# How Many Solar Attic Fans Do I Need?

Written By: | Last Updated on: June 28, 2023

Are you tired of a hot and stuffy attic? Installing solar attic fans could be the solution you need for proper attic ventilation. But how many solar attic fans do you need for your home?

The answer depends on various factors such as attic size, slope, and intake vents.

As a general rule of thumb, for every 500 to 1,000 square feet of attic space, you need one solar attic fan with an 800 CFM (cubic feet per minute) capacity. However, this number may vary depending on your specific situation.

And in this article, I will guide you step by step through the process of calculating the appropriate number of solar attic fans for your home.

## Key Takeaways

• To calculate the number of solar attic fans needed for your home, you need to determine your attic’s size, slope, and existing intake air vents
• Measure your attic’s length and width to calculate the total area in square feet.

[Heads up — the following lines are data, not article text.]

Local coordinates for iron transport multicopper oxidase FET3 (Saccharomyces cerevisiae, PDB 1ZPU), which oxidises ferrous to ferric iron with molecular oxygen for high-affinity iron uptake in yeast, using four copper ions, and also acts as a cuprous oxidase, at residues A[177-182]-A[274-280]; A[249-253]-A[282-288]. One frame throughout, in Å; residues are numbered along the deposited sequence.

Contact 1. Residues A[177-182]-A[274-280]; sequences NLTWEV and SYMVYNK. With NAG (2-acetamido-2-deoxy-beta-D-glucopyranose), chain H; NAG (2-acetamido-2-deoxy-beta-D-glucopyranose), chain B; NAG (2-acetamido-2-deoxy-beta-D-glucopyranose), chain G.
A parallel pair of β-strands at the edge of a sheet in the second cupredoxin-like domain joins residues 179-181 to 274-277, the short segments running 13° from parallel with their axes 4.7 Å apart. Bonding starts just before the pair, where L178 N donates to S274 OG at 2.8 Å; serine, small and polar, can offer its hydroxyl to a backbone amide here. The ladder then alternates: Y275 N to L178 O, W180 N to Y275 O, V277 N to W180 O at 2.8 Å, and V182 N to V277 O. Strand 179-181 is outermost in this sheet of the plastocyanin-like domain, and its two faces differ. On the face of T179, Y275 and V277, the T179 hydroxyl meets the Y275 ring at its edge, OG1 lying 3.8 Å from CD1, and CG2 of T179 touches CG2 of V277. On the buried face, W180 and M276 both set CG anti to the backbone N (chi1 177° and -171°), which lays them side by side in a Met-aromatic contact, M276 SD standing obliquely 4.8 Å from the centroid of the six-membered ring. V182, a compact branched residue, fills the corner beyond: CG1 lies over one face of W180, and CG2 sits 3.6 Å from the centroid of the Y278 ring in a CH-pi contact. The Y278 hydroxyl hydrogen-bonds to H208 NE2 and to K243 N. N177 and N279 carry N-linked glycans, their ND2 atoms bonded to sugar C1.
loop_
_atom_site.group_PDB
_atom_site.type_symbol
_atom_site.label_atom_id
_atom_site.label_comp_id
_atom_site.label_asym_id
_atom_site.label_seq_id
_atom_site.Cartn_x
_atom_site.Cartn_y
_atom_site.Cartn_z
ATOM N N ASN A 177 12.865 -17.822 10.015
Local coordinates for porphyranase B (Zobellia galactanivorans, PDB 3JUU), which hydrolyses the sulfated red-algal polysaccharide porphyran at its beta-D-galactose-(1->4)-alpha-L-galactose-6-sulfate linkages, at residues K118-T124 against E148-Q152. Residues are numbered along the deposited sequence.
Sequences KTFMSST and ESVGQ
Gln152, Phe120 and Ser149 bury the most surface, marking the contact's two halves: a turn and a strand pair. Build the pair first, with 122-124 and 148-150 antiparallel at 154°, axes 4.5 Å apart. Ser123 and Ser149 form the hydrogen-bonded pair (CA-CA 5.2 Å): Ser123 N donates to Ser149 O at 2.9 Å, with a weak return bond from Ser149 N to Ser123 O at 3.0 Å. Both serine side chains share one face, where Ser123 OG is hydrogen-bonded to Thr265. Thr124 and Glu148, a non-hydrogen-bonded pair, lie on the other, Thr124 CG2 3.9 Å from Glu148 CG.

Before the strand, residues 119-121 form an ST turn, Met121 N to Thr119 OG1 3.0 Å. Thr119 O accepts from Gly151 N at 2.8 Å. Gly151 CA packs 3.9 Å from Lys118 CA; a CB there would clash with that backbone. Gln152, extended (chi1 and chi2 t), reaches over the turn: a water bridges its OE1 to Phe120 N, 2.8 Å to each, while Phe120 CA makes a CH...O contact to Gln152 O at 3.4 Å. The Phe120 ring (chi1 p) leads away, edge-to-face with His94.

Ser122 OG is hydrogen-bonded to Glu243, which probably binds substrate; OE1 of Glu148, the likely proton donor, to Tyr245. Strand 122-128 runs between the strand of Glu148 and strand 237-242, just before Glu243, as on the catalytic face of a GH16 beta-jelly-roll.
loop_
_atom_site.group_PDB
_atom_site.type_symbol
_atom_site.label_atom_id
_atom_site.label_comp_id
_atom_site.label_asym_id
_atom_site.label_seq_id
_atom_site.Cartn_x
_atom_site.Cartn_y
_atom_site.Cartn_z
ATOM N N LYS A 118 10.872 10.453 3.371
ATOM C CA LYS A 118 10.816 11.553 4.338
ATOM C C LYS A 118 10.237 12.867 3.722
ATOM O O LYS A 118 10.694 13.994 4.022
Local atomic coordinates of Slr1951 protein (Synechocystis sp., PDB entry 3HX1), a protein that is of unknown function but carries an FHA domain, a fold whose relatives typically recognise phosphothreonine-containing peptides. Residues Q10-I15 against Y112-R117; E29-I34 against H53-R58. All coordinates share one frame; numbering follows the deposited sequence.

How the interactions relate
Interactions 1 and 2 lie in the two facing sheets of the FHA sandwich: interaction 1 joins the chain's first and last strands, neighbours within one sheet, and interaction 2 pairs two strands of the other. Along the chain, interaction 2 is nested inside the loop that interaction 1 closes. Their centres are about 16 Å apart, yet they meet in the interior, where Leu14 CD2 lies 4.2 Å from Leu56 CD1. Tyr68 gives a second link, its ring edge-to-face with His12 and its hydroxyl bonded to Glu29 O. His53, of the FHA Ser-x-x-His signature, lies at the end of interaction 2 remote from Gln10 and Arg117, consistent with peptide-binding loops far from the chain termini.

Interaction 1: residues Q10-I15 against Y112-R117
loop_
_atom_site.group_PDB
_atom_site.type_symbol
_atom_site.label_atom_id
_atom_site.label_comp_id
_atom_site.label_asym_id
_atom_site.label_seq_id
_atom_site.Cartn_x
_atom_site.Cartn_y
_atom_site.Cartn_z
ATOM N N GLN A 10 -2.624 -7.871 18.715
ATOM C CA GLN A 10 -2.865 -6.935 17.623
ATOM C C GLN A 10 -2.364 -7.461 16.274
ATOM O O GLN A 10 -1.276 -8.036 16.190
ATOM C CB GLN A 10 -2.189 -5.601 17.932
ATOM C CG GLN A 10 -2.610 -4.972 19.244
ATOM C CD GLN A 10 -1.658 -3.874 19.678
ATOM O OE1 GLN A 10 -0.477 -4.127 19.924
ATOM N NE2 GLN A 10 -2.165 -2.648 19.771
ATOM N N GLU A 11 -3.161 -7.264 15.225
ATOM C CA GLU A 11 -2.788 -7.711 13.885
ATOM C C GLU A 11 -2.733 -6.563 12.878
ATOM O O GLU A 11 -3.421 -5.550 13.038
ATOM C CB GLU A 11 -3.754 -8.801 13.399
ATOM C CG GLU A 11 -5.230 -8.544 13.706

• Find out your attic’s slope or pitch by measuring the horizontal and vertical distances of a roof rafter
• Consider the intake air vents by identifying the existing vents, measuring their size and type, and calculating the required intake vent area using the 1:300 rule recommended by the International Residential Code (IRC)
• To determine the total number of solar attic fans needed, refer to the tables provided for low, medium, and high attic slopes, which show the approximate number of solar attic fans for different attic sizes
• Solar attic fans offer many benefits, such as energy efficiency, improved attic ventilation, extended roof lifespan, increased home comfort, and eco-friendliness